China confirms some 140 new cases of Sars-like virus ahead of peak travel season

Health authorities in China on Monday confirmed nearly 140 new cases of a mysterious pneumonia-like virus, which has killed three people so far. It comes as the country’s peak holiday travel season kicks off ahead of the Lunar New Year, sparking concerns over the spread of the viral strain and its possible impact on economic growth. “Looking further on, I think we’re likely to have cases around China and also there will likely be cases in other countries as people travel,” Phelan told CNBC on Mo


Health authorities in China on Monday confirmed nearly 140 new cases of a mysterious pneumonia-like virus, which has killed three people so far.
It comes as the country’s peak holiday travel season kicks off ahead of the Lunar New Year, sparking concerns over the spread of the viral strain and its possible impact on economic growth.
“Looking further on, I think we’re likely to have cases around China and also there will likely be cases in other countries as people travel,” Phelan told CNBC on Mo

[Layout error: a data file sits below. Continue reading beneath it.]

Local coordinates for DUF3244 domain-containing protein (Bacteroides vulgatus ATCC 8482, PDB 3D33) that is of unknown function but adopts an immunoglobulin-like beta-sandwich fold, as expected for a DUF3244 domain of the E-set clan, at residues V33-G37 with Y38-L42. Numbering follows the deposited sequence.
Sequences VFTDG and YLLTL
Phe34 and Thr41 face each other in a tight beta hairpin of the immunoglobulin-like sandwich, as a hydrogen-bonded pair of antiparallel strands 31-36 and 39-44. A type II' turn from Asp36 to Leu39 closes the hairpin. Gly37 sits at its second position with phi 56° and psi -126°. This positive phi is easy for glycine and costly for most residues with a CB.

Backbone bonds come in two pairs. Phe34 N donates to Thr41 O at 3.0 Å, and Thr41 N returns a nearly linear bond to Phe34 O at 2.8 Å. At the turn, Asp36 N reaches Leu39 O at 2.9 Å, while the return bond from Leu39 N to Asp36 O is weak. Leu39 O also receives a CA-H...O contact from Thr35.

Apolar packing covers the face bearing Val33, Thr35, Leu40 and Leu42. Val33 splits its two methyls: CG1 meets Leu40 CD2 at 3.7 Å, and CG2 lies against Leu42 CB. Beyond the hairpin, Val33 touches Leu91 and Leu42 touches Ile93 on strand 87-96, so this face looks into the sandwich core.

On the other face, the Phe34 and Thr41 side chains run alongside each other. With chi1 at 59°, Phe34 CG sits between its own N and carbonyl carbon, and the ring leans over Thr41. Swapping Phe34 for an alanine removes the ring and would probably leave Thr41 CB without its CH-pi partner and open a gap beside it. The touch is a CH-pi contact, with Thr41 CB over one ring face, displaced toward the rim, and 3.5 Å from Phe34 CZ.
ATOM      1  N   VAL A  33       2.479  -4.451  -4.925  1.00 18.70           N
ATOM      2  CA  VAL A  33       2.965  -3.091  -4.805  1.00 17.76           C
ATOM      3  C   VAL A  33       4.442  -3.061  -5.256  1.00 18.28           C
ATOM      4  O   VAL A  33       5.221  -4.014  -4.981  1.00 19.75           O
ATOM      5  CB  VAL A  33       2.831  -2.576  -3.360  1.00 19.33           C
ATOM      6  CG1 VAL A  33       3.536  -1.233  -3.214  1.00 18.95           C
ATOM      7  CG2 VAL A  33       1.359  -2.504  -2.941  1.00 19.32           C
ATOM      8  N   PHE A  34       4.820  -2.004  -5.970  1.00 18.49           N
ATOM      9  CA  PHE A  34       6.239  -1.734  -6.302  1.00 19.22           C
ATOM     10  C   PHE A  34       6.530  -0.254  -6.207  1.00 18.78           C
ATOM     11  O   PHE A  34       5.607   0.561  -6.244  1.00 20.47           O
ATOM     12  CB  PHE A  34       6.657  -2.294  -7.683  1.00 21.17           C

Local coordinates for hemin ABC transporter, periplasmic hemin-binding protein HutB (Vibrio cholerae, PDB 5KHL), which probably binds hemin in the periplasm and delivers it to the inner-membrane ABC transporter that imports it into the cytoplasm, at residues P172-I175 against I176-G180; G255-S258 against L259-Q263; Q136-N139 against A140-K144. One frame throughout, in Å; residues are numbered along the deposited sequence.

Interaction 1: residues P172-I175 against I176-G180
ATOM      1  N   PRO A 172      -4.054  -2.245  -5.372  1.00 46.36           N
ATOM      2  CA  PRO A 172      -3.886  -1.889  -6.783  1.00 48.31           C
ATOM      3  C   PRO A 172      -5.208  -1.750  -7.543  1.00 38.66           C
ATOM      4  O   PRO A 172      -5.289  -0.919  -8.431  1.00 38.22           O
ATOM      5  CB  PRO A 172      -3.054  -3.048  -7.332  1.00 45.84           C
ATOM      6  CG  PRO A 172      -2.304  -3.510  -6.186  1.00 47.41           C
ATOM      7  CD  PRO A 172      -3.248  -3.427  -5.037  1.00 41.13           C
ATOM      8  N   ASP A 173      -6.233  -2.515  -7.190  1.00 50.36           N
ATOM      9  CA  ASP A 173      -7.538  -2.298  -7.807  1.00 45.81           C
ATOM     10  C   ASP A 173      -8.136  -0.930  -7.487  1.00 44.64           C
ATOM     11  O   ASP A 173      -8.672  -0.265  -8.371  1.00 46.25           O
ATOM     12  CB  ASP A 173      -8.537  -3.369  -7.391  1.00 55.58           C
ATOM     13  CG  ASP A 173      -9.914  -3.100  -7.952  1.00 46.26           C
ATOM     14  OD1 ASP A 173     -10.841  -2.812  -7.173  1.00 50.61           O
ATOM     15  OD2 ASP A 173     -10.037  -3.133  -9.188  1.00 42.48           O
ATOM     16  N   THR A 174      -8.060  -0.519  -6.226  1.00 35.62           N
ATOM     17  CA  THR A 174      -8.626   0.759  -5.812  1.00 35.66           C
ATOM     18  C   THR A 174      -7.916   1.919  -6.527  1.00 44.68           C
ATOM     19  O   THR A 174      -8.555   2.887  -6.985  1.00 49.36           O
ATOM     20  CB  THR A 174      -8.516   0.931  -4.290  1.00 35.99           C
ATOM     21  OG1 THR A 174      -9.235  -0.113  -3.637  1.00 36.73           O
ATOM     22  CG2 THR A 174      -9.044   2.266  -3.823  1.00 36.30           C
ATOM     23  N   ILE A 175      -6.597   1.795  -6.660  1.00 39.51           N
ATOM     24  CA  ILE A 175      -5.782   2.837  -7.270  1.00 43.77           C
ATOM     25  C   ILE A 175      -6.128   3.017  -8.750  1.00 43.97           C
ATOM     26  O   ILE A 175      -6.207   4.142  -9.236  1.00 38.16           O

China confirms some 140 new cases of Sars-like virus ahead of peak travel season Cached Page below :
Company: cnbc, Activity: cnbc, Date: 2020-01-20  Authors: huileng tan
Keywords: news, cnbc, companies, season, 140, screening, travel, chinese, cases, virus, sarslike, confirms, spread, coronavirus, china, wuhan, travelers, ahead, peak


China confirms some 140 new cases of Sars-like virus ahead of peak travel season

Health authorities in China on Monday confirmed nearly 140 new cases of a mysterious pneumonia-like virus, which has killed three people so far. It comes as the country’s peak holiday travel season kicks off ahead of the Lunar New Year, sparking concerns over the spread of the viral strain and its possible impact on economic growth. “It’s highly likely we’ll see this virus spread given that it appears there’s some form of human-to-human transmission and given the scale of travel in the lead-up to Chinese New Year,” said Alexandra Phelan, faculty research instructor in the microbiology and immunology department at Georgetown University. “Looking further on, I think we’re likely to have cases around China and also there will likely be cases in other countries as people travel,” Phelan told CNBC on Monday. While the Sars-virus first emerged in the central city of Wuhan in late December, the 139 new cases that appeared over the weekend in China showed new cases in the capital of Beijing in the north of the country, as well as in the southern city of Shenzhen, Reuters reported. This brings the total to more than 200 confirmed cases from the new coronavirus strain. Three of them have died.

Impact on travelers